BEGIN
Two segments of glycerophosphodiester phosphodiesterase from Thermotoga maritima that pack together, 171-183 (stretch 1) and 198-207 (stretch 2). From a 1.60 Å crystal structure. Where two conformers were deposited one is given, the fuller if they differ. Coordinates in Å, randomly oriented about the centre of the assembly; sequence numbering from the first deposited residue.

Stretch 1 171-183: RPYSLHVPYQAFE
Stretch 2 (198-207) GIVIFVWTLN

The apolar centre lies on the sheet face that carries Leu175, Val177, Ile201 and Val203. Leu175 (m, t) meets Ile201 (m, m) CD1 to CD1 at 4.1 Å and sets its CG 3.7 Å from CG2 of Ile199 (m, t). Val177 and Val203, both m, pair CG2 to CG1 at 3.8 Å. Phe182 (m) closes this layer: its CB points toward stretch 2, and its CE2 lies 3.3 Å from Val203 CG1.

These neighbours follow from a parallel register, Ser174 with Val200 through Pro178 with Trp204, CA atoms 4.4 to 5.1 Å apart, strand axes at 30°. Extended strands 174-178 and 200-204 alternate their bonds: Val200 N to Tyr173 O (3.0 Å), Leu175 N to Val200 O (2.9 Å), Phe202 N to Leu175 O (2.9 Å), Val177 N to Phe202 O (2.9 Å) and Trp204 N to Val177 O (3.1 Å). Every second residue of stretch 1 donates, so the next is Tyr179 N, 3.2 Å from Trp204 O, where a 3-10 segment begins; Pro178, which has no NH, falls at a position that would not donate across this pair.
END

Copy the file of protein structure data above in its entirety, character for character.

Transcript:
Two segments of glycerophosphodiester phosphodiesterase from Thermotoga maritima that pack together, 171-183 (stretch 1) and 198-207 (stretch 2). From a 1.60 Å crystal structure. Where two conformers were deposited one is given, the fuller if they differ. Coordinates in Å, randomly oriented about the centre of the assembly; sequence numbering from the first deposited residue.

Stretch 1 171-183: RPYSLHVPYQAFE
Stretch 2 (198-207) GIVIFVWTLN

The apolar centre lies on the sheet face that carries Leu175, Val177, Ile201 and Val203. Leu175 (m, t) meets Ile201 (m, m) CD1 to CD1 at 4.1 Å and sets its CG 3.7 Å from CG2 of Ile199 (m, t). Val177 and Val203, both m, pair CG2 to CG1 at 3.8 Å. Phe182 (m) closes this layer: its CB points toward stretch 2, and its CE2 lies 3.3 Å from Val203 CG1.

These neighbours follow from a parallel register, Ser174 with Val200 through Pro178 with Trp204, CA atoms 4.4 to 5.1 Å apart, strand axes at 30°. Extended strands 174-178 and 200-204 alternate their bonds: Val200 N to Tyr173 O (3.0 Å), Leu175 N to Val200 O (2.9 Å), Phe202 N to Leu175 O (2.9 Å), Val177 N to Phe202 O (2.9 Å) and Trp204 N to Val177 O (3.1 Å). Every second residue of stretch 1 donates, so the next is Tyr179 N, 3.2 Å from Trp204 O, where a 3-10 segment begins; Pro178, which has no NH, falls at a position that would not donate across this pair.